But the U.S. military is telling its troops to stop using CDs, DVDs, thumb drives and every other form of removable media — or risk a court martial. Maj. Gen. Biden Slams WikiLeaks Document Hand-Off as Close to Terrorism - FoxNews.com. OSINT Strategies. The moral standards of WikiLeaks critics - Glenn Greenwald. The WikiLeaks disclosure has revealed not only numerous government secrets, but also the driving mentality of major factions in our political and media class.
Simply put, there are few countries in the world with citizenries and especially media outlets more devoted to serving, protecting and venerating government authorities than the U.S. Indeed, I don’t quite recall any entity producing as much bipartisan contempt across the American political spectrum as WikiLeaks has: as usual, for authoritarian minds, those who expose secrets are far more hated than those in power who commit heinous acts using secrecy as their principal weapon. The way in which so many political commentators so routinely and casually call for the eradication of human beings without a shred of due process is nothing short of demented. Julian Assange answers your questions. FwoggieI'll start the ball rolling with a question.
You're an Australian passport holder - would you want return to your own country or is this now out of the question due to potentially being arrested on arrival for releasing cables relating to Australian diplomats and polices? Julian Assange:I am an Australian citizen and I miss my country a great deal. However, during the last weeks the Australian prime minister, Julia Gillard, and the attorney general, Robert McClelland, have made it clear that not only is my return is impossible but that they are actively working to assist the United States government in its attacks on myself and our people.
This brings into question what does it mean to be an Australian citizen - does that mean anything at all? Or are we all to be treated like David Hicks at the first possible opportunity merely so that Australian politicians and diplomats can be invited to the best US embassy cocktail parties. Ron Paul: Re: Wikileaks- In a free s... Is anyone else worried that Julian Assange is just going to disappear one day. : AskReddit. Julian Assange should be assassinated, Canadian official claims. Wikileaks' struggle to stay online.
7 December 2010Last updated at 19:51 By Jane Wakefield Technology reporter Julian Assange has now been arrested For rolling news outlets Wikileaks has been a dream come true with thousands of US embassy cables dribbling out titbits of sensitive information and providing new headlines on a daily and even hourly basis. But for the US government, the revelations are less welcome. The site has become its bete noire and after making its displeasure clear, US firms that have dealings with it have been quick to turn their backs. The troubles began for Wikileaks when Amazon which hosted its servers in the US, withdrew services saying the site was breaking its terms and conditions. WikiLeaks fights to stay online after US company withdraws domain name.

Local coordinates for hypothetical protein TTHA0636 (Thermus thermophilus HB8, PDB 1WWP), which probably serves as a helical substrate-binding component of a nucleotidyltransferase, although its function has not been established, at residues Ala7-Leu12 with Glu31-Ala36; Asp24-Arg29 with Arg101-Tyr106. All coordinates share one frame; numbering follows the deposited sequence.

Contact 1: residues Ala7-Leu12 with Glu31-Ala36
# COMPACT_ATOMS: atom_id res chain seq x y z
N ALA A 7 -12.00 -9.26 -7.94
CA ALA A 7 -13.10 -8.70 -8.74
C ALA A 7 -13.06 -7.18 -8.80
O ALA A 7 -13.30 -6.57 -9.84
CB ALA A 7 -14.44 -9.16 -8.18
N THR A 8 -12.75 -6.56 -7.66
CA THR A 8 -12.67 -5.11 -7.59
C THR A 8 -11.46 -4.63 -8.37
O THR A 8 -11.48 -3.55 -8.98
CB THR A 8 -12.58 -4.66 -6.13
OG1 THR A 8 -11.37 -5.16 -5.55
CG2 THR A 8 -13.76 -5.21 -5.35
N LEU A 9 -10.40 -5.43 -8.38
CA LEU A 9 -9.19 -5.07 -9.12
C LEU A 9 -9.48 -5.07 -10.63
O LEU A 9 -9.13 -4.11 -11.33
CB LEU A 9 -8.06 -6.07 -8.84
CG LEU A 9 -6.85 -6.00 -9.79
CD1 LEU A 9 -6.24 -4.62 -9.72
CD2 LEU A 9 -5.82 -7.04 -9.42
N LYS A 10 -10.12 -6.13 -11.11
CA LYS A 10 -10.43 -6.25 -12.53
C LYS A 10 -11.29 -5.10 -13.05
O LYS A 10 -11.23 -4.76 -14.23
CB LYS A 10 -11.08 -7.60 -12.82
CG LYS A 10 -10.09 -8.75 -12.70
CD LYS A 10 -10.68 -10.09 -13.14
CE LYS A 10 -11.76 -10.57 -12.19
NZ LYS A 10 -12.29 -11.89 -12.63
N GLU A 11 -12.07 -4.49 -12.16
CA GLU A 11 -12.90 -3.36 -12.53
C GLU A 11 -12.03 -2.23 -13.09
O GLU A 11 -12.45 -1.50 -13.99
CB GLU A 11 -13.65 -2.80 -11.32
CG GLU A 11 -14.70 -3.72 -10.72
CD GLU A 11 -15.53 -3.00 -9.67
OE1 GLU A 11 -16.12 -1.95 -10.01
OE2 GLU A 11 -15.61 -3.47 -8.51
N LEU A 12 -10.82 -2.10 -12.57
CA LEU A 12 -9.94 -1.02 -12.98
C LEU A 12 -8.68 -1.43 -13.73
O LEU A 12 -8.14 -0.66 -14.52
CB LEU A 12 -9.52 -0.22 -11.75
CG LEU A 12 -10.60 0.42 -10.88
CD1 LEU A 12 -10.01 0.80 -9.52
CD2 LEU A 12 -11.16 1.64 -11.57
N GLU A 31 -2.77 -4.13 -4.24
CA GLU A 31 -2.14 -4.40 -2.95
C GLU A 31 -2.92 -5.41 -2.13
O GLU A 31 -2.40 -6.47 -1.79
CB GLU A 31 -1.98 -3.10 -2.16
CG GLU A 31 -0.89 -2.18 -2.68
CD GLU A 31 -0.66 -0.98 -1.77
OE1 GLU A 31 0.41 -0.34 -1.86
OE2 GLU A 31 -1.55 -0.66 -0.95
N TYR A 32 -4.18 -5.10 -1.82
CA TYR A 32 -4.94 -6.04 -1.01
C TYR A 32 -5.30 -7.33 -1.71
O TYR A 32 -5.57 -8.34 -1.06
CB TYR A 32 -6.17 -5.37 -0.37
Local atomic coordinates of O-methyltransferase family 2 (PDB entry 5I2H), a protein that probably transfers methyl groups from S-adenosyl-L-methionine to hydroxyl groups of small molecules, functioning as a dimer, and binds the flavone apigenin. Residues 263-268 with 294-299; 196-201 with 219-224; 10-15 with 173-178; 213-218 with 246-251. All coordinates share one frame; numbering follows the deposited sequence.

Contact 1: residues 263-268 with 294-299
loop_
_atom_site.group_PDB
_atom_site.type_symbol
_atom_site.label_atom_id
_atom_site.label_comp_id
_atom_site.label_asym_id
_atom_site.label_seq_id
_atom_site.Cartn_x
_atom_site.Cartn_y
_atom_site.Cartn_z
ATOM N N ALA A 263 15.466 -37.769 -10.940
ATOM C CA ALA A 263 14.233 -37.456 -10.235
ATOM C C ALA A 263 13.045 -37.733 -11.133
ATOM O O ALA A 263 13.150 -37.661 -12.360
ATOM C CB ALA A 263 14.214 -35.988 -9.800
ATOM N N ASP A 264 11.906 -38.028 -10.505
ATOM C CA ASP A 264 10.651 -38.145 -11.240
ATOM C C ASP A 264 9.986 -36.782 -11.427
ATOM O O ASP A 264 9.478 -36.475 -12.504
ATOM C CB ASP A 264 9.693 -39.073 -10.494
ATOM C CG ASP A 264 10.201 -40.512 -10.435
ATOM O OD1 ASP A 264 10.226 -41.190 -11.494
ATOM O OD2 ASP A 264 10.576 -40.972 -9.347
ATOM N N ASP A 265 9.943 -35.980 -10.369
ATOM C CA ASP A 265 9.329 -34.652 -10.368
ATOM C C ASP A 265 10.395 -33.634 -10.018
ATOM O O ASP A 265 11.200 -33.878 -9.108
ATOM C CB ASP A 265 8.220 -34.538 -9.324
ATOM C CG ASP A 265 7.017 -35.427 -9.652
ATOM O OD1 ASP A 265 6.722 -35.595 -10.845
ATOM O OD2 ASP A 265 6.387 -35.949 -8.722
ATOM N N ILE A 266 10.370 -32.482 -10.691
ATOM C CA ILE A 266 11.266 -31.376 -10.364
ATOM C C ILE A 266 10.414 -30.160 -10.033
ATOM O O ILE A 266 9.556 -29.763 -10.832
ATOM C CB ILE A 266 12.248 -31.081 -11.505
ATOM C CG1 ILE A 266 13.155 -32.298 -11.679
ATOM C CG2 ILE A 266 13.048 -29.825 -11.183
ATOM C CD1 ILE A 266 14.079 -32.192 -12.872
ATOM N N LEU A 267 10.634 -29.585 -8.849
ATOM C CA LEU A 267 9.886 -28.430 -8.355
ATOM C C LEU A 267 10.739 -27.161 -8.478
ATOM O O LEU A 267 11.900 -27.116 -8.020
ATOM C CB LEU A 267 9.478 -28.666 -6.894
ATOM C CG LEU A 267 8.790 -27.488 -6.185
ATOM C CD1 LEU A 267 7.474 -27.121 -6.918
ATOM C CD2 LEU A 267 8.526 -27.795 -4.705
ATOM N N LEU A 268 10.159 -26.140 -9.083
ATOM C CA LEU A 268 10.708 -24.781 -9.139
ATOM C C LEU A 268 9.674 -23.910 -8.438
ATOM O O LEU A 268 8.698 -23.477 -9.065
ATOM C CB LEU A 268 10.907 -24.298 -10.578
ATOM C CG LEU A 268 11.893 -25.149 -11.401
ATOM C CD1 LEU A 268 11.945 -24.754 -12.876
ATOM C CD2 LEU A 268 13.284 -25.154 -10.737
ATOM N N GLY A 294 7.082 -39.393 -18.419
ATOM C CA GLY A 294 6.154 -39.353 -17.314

The US was today accused of opening up a dramatic new front against WikiLeaks, effectively "killing" its web address just days after Amazon pulled the site from its servers following political pressure. The whistleblowers' website went offline for the third time in a week this morning, in the biggest threat to its online presence yet. Joe Lieberman, chairman of the Senate's committee on homeland security, earlier this week called for any organisation helping sustain WikiLeaks to "immediately terminate" its relationship with them.
On Friday morning, WikiLeaks and the cache of secret diplomatic documents that have proved to be a scourge for governments around the world were only accessible through a string of digits known as a DNS address. The site later re-emerged with a Swiss domain, WikiLeaks.ch. Julian Assange this morning said the development is an example of the "privatisation of state censorship" in the US and is a "serious problem. " WikiLeaks website pulled by Amazon after US political pressure. WikiLeaks's website cablegate.wikileaks.org, which was hosted by Amazon. The US struck its first blow against WikiLeaks after Amazon.com pulled the plug on hosting the whistleblowing website in reaction to heavy political pressure. The company announced it was cutting WikiLeaks off yesterday only 24 hours after being contacted by the staff of Joe Lieberman, chairman of the Senate's committee on homeland security. WikiLeaks expressed disappointment with Amazon, and insisted it was a breach of freedom of speech as enshrined in the US constitution's first amendment.
The organisation, in a message sent via Twitter, said if Amazon was "so uncomfortable with the first amendment, they should get out of the business of selling books. " While freedom of speech is a sensitive issue in the US, scope for a full-blown row is limited, given that Democrats and Republicans will largely applaud Amazon's move. WikiLeaks: WikiLeaks,org domain kille... Blocking Access to Wikileaks May Harm CRS, Analysts Say. Wikileaks excluded from trending topics. Twitter Appears to Censor Wikileaks-Related Trends. Library of Congress Blocks Access To Wikileaks. Can Government Employees Read the Pentagon Papers?